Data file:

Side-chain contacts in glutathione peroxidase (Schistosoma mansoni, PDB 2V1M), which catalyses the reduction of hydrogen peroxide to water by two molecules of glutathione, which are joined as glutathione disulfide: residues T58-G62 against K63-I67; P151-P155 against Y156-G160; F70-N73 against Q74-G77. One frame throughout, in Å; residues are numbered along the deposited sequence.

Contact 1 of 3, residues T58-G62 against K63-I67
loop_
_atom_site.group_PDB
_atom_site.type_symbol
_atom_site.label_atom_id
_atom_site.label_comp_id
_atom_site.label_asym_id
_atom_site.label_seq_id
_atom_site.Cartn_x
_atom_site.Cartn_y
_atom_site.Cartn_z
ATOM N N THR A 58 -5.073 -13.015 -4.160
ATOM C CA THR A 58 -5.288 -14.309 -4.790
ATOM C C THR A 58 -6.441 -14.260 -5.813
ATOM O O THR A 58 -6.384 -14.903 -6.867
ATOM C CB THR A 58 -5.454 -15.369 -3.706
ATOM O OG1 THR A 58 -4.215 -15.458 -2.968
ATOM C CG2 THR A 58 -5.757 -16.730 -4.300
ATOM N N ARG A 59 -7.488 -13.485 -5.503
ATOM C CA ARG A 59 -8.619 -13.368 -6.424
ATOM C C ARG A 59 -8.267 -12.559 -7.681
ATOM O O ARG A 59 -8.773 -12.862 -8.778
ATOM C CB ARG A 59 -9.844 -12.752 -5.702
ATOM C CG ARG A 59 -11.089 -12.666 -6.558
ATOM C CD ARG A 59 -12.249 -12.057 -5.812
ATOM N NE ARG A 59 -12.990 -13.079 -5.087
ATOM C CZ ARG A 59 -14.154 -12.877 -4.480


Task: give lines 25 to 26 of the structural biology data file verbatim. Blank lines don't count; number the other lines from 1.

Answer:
ATOM C CG ARG A 59 -11.089 -12.666 -6.558
ATOM C CD ARG A 59 -12.249 -12.057 -5.812